There was a time when video game based movies were all terrible. Not merely not well made, they were all downright awful. From the famous examples of the Super Mario Bros. film and the many projects by Uwe Boll, to the high budget adaptations of Prince of Persia and Warcraft, all of the films failed at producing a reason as to why video games should be transported to the big screen. For a long time, I was actually against the idea of video game adaptations. It was my belief, as many others before me have written, that video games worked as their own medium and didn’t need to be translated to film to be validated as an art form. In many ways, I still believe this to be true. However, video game movies don’t have to be adaptations of the stories that have already been told, they can be supplementary pieces, for times when we don’t feel like engaging in gameplay, we just want to sit back, relax and be drawn into the worlds that we love.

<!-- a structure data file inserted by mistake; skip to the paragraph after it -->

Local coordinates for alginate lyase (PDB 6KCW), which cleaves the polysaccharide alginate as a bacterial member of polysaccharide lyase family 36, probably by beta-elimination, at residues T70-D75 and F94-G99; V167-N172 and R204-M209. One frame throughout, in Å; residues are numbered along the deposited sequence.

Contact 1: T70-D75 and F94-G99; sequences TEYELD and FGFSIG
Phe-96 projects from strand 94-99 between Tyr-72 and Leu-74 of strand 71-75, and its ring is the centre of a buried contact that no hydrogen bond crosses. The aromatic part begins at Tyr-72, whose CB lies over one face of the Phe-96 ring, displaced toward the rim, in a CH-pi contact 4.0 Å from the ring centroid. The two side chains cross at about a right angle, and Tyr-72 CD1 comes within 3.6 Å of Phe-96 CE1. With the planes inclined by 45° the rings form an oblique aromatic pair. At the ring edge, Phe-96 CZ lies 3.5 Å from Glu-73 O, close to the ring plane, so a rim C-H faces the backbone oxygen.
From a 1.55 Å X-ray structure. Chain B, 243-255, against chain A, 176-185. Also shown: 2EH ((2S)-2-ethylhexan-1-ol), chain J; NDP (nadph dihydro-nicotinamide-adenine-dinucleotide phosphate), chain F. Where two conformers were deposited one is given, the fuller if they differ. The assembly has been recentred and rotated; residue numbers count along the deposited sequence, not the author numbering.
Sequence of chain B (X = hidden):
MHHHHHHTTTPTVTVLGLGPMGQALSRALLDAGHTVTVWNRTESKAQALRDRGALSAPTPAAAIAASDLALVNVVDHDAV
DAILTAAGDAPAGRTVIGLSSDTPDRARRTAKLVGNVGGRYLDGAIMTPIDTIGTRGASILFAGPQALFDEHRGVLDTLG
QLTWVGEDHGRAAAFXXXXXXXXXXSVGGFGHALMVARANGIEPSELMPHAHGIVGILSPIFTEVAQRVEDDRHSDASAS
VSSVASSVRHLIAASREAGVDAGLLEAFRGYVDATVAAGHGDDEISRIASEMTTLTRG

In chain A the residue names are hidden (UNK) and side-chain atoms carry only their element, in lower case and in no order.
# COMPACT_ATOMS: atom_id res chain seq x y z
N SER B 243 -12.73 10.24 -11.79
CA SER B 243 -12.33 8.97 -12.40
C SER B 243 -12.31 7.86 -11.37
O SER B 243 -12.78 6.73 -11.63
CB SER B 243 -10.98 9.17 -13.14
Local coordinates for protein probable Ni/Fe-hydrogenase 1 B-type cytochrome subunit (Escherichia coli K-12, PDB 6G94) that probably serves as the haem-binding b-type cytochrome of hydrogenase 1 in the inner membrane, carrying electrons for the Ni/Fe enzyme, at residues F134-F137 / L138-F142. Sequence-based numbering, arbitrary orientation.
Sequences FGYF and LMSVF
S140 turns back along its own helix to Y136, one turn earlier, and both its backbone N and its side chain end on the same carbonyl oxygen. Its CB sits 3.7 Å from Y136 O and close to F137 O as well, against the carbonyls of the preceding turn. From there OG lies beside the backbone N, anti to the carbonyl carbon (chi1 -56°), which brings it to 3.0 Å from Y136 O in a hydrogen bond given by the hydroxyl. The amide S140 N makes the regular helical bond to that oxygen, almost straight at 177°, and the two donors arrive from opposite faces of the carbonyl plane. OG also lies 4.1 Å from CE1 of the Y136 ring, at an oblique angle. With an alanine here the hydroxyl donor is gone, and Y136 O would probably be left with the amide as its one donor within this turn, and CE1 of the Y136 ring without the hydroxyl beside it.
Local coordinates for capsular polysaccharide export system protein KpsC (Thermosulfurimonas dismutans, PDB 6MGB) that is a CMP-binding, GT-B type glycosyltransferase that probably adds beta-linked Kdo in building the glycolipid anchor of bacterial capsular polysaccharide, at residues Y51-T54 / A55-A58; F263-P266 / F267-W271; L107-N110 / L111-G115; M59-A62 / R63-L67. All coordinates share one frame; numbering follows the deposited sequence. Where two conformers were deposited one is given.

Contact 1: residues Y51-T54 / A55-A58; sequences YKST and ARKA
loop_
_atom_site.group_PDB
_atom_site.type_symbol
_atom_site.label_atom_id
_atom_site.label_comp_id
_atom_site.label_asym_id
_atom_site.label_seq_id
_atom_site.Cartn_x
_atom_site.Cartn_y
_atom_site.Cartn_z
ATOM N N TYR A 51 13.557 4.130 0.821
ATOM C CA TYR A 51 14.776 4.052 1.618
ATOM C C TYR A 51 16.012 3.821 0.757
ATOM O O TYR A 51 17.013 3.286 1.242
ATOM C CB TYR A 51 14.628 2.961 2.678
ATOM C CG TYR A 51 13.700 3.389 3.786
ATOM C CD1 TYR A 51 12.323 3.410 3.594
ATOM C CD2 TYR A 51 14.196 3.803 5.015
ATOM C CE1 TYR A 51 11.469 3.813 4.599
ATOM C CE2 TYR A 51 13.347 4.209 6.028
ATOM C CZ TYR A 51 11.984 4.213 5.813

Kingsglaive: Final Fantasy XV was a film that wasn’t received well by critics, but one that I found to be fascinating. The film wasn’t aimed at the general public, it wasn’t meant to be the film that would change the opinions of those that stood against video game adaptations. This was a film that was made for fans of the series, those who wanted to spend more time in the world of FFXV. It was a companion piece. However, for me, this was the first evidence that video game movies could work, not only be decent, but actually become pieces worth investing time in. Kingsglaive wasn’t just the best video game movie made to date, it was actually good.